Learn About Testicular Mesothelioma

Find a Top Mesothelioma Doctor

We can help you find a doctor near you who understands the different types of mesothelioma.

Three Types of Mesothelioma Cells

There are three types of cells that comprise mesothelioma tumors:

Epithelial and sarcomatoid cells respond differently to treatment. Epithelial cells respond the best, and sarcomatoid cells are more resistant to treatment. This difference is why doctors consider your cell type when recommending a treatment plan.

Incidence of these cell types varies depending upon location. When it comes to pleural mesothelioma, about 50 percent are epithelial, 30 percent are biphasic and 20 percent are sarcomatoid. Peritoneal mesotheliomas are about 75 percent epithelial, 24 percent biphasic and 1 percent sarcomatoid.

Pericardial mesothelioma appears to have a roughly equal distribution of the three cell types. Approximately two-thirds of testicular mesothelioma cases involve epithelial cells, and the rest are biphasic. Only one case of purely sarcomatoid cells was reported in testicular mesothelioma.

Certain subtypes of these cells are correlated with different types of mesothelioma. For example:

  • Well-differentiated papillary cells occur most commonly in abdominal mesothelioma. Only a handful of cases have been reported in people with mesothelioma of the pleura, pericardium or testicles.

  • Small cell mesothelioma is another cell type that occurs more commonly in the abdomen.

  • A little more than half of the cases of deciduoid mesothelioma occur in the abdomen and slightly less than half arise in the lung lining.

  • Cystic and papillary cells are more common in peritoneal mesothelioma.

  • Desmoplastic and lymphohistiocytoid are more common in pleural mesothelioma.

Treatment Tailored to Your Type of Mesothelioma

The type of mesothelioma you are diagnosed with will influence your treatment options. Different procedures, anti-cancer drugs and radiation therapy are used depending upon the location of your cancer.

  • Surgery to remove tumors is different for each type of mesothelioma. Extrapleural pneumonectomy and pleurectomy/decortication are used to remove pleural tumors. Peritoneal tumors are removed with a peritonectomy, pericardial tumors are removed with a pericardiectomy, and testicular tumors are removed with an inguinal orchiectomy.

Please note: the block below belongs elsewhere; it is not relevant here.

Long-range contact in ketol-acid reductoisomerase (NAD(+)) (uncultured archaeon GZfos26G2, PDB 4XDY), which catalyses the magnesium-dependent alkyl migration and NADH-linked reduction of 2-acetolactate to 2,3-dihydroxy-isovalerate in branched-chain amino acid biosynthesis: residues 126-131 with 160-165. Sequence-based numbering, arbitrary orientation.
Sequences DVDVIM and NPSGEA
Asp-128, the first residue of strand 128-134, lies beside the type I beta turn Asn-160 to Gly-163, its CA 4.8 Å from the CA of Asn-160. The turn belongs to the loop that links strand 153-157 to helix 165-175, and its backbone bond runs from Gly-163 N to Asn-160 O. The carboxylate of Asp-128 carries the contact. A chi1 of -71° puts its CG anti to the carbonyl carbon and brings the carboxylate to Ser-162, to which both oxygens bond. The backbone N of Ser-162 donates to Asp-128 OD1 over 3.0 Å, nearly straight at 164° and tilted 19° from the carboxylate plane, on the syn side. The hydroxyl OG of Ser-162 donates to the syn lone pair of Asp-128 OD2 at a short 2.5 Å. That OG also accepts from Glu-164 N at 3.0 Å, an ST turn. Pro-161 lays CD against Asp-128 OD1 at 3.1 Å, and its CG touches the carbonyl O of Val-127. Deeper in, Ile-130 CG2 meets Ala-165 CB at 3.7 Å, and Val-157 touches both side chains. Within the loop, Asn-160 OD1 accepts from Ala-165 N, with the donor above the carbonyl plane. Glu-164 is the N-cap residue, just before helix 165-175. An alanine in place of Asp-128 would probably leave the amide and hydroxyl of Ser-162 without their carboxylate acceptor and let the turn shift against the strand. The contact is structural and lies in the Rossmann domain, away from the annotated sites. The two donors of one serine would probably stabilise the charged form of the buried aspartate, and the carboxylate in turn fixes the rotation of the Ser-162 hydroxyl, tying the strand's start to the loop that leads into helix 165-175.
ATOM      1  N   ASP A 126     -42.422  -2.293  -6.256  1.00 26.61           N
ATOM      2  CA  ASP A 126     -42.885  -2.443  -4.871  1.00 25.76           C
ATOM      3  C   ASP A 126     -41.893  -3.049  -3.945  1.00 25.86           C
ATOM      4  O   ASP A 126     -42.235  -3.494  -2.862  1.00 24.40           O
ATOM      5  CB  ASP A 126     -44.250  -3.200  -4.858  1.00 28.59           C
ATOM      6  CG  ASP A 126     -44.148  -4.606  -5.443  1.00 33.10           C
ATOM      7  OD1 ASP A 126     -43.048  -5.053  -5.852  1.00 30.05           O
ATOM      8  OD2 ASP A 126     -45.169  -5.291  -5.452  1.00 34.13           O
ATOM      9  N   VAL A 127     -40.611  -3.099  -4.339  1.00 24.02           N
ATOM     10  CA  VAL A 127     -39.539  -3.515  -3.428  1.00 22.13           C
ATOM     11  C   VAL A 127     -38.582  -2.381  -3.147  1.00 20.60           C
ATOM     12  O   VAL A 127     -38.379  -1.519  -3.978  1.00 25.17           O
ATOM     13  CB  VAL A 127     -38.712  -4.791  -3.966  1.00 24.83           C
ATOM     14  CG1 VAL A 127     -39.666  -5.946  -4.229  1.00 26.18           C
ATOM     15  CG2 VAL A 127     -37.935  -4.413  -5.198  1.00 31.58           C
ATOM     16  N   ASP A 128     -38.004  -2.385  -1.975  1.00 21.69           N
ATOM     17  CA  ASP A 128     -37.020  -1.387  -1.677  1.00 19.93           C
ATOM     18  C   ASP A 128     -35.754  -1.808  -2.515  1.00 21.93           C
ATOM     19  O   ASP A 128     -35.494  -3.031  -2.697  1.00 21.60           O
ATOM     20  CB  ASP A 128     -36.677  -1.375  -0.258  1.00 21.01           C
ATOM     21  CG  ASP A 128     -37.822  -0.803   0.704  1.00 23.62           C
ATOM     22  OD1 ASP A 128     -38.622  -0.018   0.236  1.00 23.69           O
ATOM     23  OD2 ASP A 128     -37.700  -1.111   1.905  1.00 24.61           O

• Different chemotherapy drugs are used to treat pleural and peritoneal mesothelioma. A combination of cisplatin and pemetrexed is the most effective treatment against pleural mesothelioma. Combinations of gemcitabine, pemetrexed, mitomycin and carboplatin are most effective against peritoneal mesothelioma. No particular chemotherapy regimen is consistently effective for pericardial or testicular mesothelioma.

  • Different approaches to radiation therapy are used for all types of mesothelioma. In pleural mesothelioma, radiation therapy is used when surgery is an option or when tumors have invaded the chest wall. Radiation therapy hasn’t proven successful or very safe for peritoneal mesothelioma, but it has been used successfully to treat pericardial and testicular mesothelioma.

  • Different procedures are used to drain fluid buildup from around the lungs and abdomen. Fluid around the lungs is drained with a thoracentesis, while a paracentesis is used to drain fluid from the abdomen.

Your cancer’s cell type influences treatment in a less direct way than the location. Instead, oncologists consider your cell type when deciding how aggressively they can treat your cancer. Because epithelial cells respond the best to treatment, patients with this cell type are more often considered for aggressive treatment plans. Because sarcomatoid cells respond poorly to treatment, patients with this type are less often considered for aggressive treatment.

Other factors, such as the stage of your cancer, your age and overall health, play a role in which treatments are recommended. Surgery is recommended to early stage patients who are younger and in good health. Chemotherapy, radiation therapy and immunotherapy are available to every patient regardless of stage or age.


Joining the team in February 2008 as a writer and editor, Michelle Whitmer has translated medical jargon into patient-friendly information at Asbestos.com for more than eight years. Michelle is a registered yoga teacher, a member of the Academy of Integrative Health & Medicine, and was quoted by The New York Times on the risks of asbestos exposure.